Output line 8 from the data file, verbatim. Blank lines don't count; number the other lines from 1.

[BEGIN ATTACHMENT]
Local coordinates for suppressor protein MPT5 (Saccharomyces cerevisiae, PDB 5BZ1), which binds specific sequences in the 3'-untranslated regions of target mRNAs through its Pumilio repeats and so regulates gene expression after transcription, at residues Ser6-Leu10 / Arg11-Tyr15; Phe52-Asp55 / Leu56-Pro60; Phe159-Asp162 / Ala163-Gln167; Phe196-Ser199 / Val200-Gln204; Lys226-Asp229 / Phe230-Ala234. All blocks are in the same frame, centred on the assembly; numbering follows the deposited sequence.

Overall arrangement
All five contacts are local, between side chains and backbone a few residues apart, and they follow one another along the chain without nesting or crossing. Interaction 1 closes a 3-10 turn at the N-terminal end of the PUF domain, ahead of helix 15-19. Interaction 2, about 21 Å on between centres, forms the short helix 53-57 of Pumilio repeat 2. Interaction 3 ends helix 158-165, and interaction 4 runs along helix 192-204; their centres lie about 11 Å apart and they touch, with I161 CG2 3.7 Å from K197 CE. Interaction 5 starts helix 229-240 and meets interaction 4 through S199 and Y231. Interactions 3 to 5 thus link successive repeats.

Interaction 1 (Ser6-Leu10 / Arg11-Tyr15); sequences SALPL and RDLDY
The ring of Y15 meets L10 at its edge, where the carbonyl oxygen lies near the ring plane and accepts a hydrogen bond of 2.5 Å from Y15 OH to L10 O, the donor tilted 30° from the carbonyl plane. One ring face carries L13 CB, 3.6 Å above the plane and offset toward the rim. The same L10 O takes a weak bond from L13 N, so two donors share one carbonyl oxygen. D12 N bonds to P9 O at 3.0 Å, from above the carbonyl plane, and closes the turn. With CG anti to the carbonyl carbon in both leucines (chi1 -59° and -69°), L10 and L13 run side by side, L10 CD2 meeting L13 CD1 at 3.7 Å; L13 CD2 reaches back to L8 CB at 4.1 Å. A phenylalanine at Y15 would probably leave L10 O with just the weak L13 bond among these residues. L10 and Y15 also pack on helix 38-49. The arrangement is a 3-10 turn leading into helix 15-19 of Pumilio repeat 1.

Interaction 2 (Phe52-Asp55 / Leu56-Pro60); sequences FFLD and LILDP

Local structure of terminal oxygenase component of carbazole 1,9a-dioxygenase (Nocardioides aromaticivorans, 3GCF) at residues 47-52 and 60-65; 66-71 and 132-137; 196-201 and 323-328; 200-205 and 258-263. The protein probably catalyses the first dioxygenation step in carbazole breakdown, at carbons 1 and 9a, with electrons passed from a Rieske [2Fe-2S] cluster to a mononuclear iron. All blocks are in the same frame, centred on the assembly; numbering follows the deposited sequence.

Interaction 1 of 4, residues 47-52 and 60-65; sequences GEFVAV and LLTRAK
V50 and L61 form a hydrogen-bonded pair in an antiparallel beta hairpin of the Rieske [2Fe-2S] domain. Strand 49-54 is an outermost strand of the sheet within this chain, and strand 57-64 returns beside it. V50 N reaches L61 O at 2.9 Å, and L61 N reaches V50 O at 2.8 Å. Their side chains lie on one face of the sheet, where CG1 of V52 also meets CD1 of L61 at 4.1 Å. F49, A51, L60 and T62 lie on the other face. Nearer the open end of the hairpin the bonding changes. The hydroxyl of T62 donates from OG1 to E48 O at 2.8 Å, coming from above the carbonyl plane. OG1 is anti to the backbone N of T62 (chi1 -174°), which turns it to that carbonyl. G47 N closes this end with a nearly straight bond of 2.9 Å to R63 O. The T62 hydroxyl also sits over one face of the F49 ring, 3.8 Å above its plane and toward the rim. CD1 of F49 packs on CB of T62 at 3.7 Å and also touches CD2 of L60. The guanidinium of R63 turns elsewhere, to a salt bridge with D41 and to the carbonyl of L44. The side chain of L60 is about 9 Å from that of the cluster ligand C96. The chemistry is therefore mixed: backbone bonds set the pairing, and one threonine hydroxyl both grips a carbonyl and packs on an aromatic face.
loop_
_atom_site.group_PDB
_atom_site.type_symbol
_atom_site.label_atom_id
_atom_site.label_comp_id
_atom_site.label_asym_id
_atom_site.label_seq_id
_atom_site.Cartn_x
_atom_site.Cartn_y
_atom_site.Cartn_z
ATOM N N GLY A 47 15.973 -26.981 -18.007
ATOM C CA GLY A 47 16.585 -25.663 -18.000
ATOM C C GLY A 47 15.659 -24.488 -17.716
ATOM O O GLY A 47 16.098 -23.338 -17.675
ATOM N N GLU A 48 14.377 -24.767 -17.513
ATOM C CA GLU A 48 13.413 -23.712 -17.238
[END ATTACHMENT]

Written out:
Interaction 1 of 4, residues 47-52 and 60-65; sequences GEFVAV and LLTRAK